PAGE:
Where Are the Violations?
The Romney volunteers observed elections and found no fraud here. Mostly, they just looked intimidating.
“So, I see lots of people voting; what do you see?”
I posed this question to a fellow election observer named Mike on Election Day. Mike was working as a volunteer for the Romney campaign; I was working as a volunteer for the Obama campaign. If there’s one thing I’ve learned as a trial lawyer, it’s that perspective is an amazing thing. Two people can look at the same event and see two totally different things, depending on their perspective.
I really wanted to see what they were seeing.
Working for Obama Voter Protection as an election observer, I visited several polling sites all over Milwaukee on election day, checking in with polling place Chief Inspectors and staff who put in long hours processing voters waiting in long lines to vote. It was obvious that turnout was huge.
“There are several rule violations here,” said Mike. I had walked over and introduced myself to him. I figured, why stare at each other from across the gym floor at this school and polling site? We were all working toward the same goal: to observe the voting and detect any problems. We should compare notes, I thought. After all, we all wanted the same thing: lawful and orderly voting.
Problem was, we weren’t observing the same way, and we weren’t seeing the same thing. I saw voting, and Mike saw rule violations.
This was the pattern for most of the day as I went from site to site. Election observers from Romney/Ryan/GOP, usually signing in as “concerned citizens,” would try to get as close as possible to the tables where people checked in to vote, often armed with binders full of names. As people checked in, they would listen attentively to the name, look through binders, stare, and just generally be, well, intimidating. At several sites they complained to the Chief Inspector that they weren’t allowed to get close enough to the voter check-in spots (the Government Accountability Board set a guideline for observers of 6-12 feet from check-in). A few times at the polling places I visited, this led to disagreements. At one site, the Chief Inspector ordered a “concerned citizen” out of the polling place for being too aggressive; at another site, a Milwaukee County DA and two police officers were called in by the Chief Inspector to tell all observers to listen to the poll workers and stop being so demanding. In other words, it’s about the voters and the workers manning the process, not the observers. When the observers who are there to verify the integrity of this vital civic process start interfering with and disrupting the process, there is a problem.
In the end, after a long day, I realized that I did not see a single voter challenged. There is a legal procedure for challenging a suspected ineligible voter. The Chief Inspector is notified of the challenge and basis for it, and a process then begins where the challenged voter is required to answer questions under oath. I never saw an observer from Romney/Ryan/GOP, or any “concerned citizen” initiate a challenge, despite all their hovering, binder-flipping, posting up, and complaining. They never put their money where their mouths were regarding all their claims of suspected systemic voter fraud in Milwaukee. Because there wasn’t any. What there was, was lots of people voting, all under the guidance of election officials and workers, and this year, under heavy observation by both sides. Democracy at work – big time.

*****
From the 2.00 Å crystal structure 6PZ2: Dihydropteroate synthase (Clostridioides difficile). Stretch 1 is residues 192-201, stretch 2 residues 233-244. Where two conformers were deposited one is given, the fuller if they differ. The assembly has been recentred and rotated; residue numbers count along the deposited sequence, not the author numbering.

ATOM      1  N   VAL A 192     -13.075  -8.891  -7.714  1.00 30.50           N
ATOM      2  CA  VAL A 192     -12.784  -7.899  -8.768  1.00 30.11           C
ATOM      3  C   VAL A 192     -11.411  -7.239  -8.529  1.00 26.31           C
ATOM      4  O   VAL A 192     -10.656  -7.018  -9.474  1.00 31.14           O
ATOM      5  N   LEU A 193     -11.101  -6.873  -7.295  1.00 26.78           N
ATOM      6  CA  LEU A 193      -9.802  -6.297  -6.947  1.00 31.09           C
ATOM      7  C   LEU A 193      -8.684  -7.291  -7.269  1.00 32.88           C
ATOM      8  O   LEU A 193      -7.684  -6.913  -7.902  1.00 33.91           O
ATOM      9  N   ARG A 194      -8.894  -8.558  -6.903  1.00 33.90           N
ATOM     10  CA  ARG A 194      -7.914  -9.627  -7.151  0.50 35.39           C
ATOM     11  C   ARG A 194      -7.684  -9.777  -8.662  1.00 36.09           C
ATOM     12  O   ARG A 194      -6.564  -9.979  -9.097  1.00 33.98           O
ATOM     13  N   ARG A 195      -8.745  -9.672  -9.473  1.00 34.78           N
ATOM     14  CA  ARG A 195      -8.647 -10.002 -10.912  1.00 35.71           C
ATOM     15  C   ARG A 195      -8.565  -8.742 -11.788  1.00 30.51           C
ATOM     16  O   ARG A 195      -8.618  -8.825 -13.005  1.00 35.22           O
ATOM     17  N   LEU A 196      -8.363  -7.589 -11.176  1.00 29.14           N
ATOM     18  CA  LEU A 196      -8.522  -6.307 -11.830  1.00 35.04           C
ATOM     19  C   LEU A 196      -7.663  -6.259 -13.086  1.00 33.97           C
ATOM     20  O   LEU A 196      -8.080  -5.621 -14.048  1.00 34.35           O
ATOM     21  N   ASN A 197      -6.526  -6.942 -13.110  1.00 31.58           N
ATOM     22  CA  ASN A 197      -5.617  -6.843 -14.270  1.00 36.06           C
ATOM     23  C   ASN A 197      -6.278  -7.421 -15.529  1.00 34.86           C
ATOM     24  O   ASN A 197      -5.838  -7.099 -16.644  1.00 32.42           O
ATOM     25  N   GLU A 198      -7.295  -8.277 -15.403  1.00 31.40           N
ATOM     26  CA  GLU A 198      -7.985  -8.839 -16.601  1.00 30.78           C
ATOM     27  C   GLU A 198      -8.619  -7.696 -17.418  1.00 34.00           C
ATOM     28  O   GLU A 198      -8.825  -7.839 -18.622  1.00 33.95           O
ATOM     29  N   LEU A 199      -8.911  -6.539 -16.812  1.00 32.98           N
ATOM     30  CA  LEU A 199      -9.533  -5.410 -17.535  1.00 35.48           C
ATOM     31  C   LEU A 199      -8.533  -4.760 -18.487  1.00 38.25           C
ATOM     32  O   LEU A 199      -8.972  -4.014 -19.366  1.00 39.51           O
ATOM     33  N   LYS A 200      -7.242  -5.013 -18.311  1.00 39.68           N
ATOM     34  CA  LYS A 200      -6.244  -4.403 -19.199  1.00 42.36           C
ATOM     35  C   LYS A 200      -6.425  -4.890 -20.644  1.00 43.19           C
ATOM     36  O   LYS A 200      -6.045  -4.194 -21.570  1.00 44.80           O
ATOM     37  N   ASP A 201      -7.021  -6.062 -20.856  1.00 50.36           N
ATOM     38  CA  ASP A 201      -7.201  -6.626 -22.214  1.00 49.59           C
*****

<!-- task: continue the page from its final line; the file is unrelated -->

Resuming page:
In the aftermath of the election, I have thought about my own Election Day experience as Congressman Paul Ryan blamed the GOP loss on urban voter turnout, and as Governor Scott Walker went to California and talked of the need for photo ID voting in our State.
It is sad that many people in Wisconsin apparently believe that large voter turnout in urban areas (read: Milwaukee and minority) is suspect or the result of voter fraud. It is even sadder when political leaders like Governor Walker and Congressman Ryan won’t simply speak the truth, and debunk that myth. They really should – that’s what leaders do. Election Day in Wisconsin was a living exhibit of a great state bustling with dedicated election workers and enthusiastic voters, monitored by city, state and federal agencies, and observed by concerned citizens from both campaigns and a variety of other groups.
We should take great pride in this. Elections work in Wisconsin. Long lines? Yes. Always perfect? No. But systemically fraudulent? C’mon, Governor and Congressman, you know better, and you owe it to the state – the entire state – to plainly say so. Our leaders should boast about Wisconsin’s elections and high turnout, confirm their credibility, and promote participation, rather than tacitly encourage myths about urban voter fraud, promote laws that make it harder to vote, or blame election losses on large turnout in urban areas. When our leaders talk like this, democracy is sullied, and we all lose.
My fellow election observer Mike wouldn’t agree with me, but then, that’s what elections are all about, right?
Craig Mastantuono is a Milwaukee attorney and managing partner of Mastantuono Law Office, S.C. He participated as an Obama delegate at the DNC 2012 Convention in Charlotte, NC.